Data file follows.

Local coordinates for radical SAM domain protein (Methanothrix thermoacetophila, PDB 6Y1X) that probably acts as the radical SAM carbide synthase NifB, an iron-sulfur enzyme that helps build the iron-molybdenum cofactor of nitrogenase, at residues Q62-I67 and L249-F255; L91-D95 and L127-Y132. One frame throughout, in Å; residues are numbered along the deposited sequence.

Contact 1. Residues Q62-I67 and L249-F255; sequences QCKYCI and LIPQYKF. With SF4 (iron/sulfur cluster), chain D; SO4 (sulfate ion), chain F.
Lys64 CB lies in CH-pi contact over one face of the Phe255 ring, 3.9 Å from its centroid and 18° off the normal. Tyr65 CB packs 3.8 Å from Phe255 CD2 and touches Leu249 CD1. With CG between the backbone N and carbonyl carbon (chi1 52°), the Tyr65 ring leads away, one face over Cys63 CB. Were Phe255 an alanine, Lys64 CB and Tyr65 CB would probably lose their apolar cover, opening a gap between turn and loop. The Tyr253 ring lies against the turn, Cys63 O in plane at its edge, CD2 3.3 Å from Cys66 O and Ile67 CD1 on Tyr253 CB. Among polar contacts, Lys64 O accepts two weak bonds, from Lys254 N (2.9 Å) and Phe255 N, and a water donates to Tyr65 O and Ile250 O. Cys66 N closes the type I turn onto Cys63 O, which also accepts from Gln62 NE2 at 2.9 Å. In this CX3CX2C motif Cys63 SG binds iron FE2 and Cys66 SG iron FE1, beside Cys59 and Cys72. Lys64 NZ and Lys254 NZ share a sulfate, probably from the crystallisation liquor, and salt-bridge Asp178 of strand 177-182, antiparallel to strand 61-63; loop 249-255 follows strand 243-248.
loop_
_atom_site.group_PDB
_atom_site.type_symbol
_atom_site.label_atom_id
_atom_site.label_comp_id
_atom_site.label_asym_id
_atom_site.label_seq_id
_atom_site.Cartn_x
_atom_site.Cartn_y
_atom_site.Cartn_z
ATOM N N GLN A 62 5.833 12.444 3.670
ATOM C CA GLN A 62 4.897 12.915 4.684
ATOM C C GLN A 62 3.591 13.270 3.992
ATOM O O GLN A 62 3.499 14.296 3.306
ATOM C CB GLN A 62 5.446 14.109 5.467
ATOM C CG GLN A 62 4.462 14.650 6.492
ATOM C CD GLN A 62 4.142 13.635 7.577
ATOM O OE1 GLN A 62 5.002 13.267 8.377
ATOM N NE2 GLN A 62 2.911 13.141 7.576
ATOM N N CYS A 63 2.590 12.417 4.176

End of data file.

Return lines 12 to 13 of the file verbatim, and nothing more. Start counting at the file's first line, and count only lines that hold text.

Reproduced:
_atom_site.Cartn_y
_atom_site.Cartn_z